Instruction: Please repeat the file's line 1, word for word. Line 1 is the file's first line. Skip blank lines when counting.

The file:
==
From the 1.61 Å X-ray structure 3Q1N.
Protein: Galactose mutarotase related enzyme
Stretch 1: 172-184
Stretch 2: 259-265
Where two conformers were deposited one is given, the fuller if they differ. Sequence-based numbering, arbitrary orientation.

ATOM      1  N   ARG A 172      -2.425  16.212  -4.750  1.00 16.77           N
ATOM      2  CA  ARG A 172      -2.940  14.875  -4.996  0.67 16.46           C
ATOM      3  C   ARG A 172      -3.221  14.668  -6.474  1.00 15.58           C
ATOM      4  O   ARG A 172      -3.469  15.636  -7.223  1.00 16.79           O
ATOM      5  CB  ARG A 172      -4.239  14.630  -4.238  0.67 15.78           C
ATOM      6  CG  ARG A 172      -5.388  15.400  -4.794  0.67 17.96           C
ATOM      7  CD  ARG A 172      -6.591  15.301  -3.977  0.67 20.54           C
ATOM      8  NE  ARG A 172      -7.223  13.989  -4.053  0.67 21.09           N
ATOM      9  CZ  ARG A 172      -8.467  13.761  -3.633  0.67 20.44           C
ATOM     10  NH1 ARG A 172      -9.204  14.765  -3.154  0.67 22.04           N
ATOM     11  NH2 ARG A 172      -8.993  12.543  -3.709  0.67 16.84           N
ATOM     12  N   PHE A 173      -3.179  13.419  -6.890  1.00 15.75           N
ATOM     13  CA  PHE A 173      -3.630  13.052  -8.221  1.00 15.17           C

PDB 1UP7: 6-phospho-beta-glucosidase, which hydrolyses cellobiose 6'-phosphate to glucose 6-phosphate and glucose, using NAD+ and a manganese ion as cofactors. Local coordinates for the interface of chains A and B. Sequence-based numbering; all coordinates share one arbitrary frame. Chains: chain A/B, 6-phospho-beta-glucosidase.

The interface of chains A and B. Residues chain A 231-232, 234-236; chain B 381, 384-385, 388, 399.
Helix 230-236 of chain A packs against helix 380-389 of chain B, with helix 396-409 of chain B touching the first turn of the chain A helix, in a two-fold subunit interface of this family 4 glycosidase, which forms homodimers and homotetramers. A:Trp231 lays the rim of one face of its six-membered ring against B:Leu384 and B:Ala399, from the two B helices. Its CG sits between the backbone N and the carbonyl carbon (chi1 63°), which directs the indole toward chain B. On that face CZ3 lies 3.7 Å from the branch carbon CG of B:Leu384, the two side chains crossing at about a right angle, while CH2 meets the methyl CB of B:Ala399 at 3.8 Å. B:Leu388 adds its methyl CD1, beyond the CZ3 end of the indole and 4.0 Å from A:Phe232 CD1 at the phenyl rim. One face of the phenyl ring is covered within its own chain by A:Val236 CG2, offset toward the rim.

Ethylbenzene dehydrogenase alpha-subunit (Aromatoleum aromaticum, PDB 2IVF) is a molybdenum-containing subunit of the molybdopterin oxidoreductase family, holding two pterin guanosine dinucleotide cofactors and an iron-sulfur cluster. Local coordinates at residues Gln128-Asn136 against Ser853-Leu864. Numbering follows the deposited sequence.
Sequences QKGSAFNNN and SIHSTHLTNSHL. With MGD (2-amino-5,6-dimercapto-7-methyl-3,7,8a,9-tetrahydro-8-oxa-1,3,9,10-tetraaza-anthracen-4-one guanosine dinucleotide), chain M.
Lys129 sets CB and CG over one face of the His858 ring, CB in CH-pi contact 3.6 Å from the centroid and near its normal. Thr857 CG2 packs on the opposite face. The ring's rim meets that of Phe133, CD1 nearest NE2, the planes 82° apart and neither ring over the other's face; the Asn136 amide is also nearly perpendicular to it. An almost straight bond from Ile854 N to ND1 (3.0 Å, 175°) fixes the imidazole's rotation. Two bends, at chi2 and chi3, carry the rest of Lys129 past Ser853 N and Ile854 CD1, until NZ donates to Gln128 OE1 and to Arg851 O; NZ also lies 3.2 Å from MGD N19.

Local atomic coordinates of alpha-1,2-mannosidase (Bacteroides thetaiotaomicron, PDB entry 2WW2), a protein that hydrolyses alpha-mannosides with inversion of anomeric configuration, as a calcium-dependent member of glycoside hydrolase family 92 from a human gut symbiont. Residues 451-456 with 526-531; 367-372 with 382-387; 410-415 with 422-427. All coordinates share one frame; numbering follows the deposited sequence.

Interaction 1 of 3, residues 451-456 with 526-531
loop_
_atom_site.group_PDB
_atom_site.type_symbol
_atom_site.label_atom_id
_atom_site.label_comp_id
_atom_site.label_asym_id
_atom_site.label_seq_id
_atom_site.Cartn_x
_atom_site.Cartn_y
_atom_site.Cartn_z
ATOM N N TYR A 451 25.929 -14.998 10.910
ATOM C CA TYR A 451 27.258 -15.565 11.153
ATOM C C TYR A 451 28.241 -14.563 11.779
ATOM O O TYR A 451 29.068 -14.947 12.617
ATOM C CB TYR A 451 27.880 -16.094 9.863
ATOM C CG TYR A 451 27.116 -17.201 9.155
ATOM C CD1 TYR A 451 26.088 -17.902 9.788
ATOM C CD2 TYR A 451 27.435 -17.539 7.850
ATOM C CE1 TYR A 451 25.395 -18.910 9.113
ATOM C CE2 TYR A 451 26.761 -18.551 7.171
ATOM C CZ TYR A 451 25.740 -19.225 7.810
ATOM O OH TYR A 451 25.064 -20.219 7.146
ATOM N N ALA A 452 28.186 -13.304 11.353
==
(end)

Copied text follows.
From the 1.61 Å X-ray structure 3Q1N.